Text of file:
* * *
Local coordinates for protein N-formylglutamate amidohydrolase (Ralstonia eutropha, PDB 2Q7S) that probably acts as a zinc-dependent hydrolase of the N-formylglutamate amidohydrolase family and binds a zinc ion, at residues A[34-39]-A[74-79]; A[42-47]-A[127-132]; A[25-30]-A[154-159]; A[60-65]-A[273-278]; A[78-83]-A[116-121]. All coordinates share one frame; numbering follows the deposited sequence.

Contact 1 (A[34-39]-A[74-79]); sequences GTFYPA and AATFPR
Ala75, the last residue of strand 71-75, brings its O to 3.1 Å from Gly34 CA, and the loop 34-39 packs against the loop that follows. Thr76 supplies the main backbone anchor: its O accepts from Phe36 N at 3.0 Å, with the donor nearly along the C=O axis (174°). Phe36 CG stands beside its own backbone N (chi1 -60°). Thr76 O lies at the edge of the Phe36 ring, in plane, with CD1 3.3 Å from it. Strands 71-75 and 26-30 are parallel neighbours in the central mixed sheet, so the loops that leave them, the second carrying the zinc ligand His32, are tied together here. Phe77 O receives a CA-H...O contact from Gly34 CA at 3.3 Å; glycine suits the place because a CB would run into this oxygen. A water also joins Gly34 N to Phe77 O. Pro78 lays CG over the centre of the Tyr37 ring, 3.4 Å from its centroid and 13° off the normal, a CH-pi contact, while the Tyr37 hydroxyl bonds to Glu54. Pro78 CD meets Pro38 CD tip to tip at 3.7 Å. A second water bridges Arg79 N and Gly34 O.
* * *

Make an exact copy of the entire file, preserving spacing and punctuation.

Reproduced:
Local coordinates for protein N-formylglutamate amidohydrolase (Ralstonia eutropha, PDB 2Q7S) that probably acts as a zinc-dependent hydrolase of the N-formylglutamate amidohydrolase family and binds a zinc ion, at residues A[34-39]-A[74-79]; A[42-47]-A[127-132]; A[25-30]-A[154-159]; A[60-65]-A[273-278]; A[78-83]-A[116-121]. All coordinates share one frame; numbering follows the deposited sequence.

Contact 1 (A[34-39]-A[74-79]); sequences GTFYPA and AATFPR
Ala75, the last residue of strand 71-75, brings its O to 3.1 Å from Gly34 CA, and the loop 34-39 packs against the loop that follows. Thr76 supplies the main backbone anchor: its O accepts from Phe36 N at 3.0 Å, with the donor nearly along the C=O axis (174°). Phe36 CG stands beside its own backbone N (chi1 -60°). Thr76 O lies at the edge of the Phe36 ring, in plane, with CD1 3.3 Å from it. Strands 71-75 and 26-30 are parallel neighbours in the central mixed sheet, so the loops that leave them, the second carrying the zinc ligand His32, are tied together here. Phe77 O receives a CA-H...O contact from Gly34 CA at 3.3 Å; glycine suits the place because a CB would run into this oxygen. A water also joins Gly34 N to Phe77 O. Pro78 lays CG over the centre of the Tyr37 ring, 3.4 Å from its centroid and 13° off the normal, a CH-pi contact, while the Tyr37 hydroxyl bonds to Glu54. Pro78 CD meets Pro38 CD tip to tip at 3.7 Å. A second water bridges Arg79 N and Gly34 O.